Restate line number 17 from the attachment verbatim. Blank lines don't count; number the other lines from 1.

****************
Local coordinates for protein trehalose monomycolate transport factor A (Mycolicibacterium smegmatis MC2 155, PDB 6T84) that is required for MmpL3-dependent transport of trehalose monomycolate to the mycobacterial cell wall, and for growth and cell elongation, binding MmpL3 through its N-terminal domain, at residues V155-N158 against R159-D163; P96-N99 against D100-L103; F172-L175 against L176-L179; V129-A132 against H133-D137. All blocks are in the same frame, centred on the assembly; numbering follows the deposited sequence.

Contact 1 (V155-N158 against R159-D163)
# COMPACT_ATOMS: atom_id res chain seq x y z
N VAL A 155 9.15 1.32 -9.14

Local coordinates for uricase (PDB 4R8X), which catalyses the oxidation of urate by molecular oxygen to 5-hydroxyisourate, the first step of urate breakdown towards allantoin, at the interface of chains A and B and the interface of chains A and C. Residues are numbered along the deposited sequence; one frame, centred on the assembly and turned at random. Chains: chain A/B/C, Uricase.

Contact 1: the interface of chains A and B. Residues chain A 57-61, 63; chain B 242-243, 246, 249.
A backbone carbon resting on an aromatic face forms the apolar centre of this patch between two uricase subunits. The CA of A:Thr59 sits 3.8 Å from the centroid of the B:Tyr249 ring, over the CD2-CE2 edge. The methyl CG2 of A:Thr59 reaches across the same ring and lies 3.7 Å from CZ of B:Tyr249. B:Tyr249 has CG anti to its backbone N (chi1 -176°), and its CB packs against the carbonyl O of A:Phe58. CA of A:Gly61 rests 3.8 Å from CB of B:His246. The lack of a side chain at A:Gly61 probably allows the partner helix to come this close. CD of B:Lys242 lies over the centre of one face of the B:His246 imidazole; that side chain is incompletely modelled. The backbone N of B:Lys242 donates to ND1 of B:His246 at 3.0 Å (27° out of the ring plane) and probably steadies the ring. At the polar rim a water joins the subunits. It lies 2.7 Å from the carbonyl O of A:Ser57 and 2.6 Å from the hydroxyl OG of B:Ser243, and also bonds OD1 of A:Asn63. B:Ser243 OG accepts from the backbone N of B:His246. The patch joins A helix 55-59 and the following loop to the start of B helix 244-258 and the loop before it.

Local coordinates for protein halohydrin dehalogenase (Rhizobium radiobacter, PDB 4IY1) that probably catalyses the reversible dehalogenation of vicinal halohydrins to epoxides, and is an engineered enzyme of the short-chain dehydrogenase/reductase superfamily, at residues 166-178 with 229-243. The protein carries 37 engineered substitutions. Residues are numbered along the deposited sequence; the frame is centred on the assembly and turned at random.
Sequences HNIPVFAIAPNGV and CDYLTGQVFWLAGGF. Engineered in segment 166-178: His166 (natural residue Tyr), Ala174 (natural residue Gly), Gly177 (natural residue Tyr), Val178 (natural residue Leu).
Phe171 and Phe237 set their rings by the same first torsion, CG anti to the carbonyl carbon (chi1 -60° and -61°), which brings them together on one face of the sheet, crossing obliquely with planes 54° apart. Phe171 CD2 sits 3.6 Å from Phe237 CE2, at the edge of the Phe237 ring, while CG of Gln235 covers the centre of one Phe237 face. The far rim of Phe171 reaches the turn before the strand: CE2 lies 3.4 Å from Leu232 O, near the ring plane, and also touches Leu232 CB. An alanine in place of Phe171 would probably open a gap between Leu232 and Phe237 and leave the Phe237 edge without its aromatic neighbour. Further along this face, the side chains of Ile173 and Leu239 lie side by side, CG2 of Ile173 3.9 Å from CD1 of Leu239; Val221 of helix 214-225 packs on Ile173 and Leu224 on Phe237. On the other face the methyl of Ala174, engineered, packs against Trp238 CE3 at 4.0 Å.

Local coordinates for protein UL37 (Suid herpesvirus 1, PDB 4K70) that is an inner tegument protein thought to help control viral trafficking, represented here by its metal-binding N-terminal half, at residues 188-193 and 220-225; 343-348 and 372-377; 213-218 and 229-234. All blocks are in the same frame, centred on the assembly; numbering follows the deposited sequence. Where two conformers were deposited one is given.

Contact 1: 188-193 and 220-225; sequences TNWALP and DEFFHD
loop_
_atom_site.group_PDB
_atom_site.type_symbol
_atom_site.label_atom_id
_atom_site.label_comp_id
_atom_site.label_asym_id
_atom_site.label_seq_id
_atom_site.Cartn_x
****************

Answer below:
_atom_site.label_comp_id